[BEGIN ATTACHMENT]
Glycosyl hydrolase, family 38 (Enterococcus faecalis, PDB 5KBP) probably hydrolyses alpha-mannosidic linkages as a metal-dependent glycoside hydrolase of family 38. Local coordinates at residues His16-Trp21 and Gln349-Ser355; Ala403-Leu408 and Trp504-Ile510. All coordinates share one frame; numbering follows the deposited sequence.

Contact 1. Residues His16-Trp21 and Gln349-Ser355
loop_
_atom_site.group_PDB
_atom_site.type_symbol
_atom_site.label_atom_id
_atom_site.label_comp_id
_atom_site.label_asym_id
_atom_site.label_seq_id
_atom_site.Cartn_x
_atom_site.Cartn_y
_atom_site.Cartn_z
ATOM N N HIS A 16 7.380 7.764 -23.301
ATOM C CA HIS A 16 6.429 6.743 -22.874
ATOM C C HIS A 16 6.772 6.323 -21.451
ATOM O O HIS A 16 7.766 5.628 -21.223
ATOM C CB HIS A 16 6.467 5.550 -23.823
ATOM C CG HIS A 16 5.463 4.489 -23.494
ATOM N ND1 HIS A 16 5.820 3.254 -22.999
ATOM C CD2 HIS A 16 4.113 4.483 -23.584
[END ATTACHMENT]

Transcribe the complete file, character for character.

Glycosyl hydrolase, family 38 (Enterococcus faecalis, PDB 5KBP) probably hydrolyses alpha-mannosidic linkages as a metal-dependent glycoside hydrolase of family 38. Local coordinates at residues His16-Trp21 and Gln349-Ser355; Ala403-Leu408 and Trp504-Ile510. All coordinates share one frame; numbering follows the deposited sequence.

Contact 1. Residues His16-Trp21 and Gln349-Ser355
loop_
_atom_site.group_PDB
_atom_site.type_symbol
_atom_site.label_atom_id
_atom_site.label_comp_id
_atom_site.label_asym_id
_atom_site.label_seq_id
_atom_site.Cartn_x
_atom_site.Cartn_y
_atom_site.Cartn_z
ATOM N N HIS A 16 7.380 7.764 -23.301
ATOM C CA HIS A 16 6.429 6.743 -22.874
ATOM C C HIS A 16 6.772 6.323 -21.451
ATOM O O HIS A 16 7.766 5.628 -21.223
ATOM C CB HIS A 16 6.467 5.550 -23.823
ATOM C CG HIS A 16 5.463 4.489 -23.494
ATOM N ND1 HIS A 16 5.820 3.254 -22.999
ATOM C CD2 HIS A 16 4.113 4.483 -23.584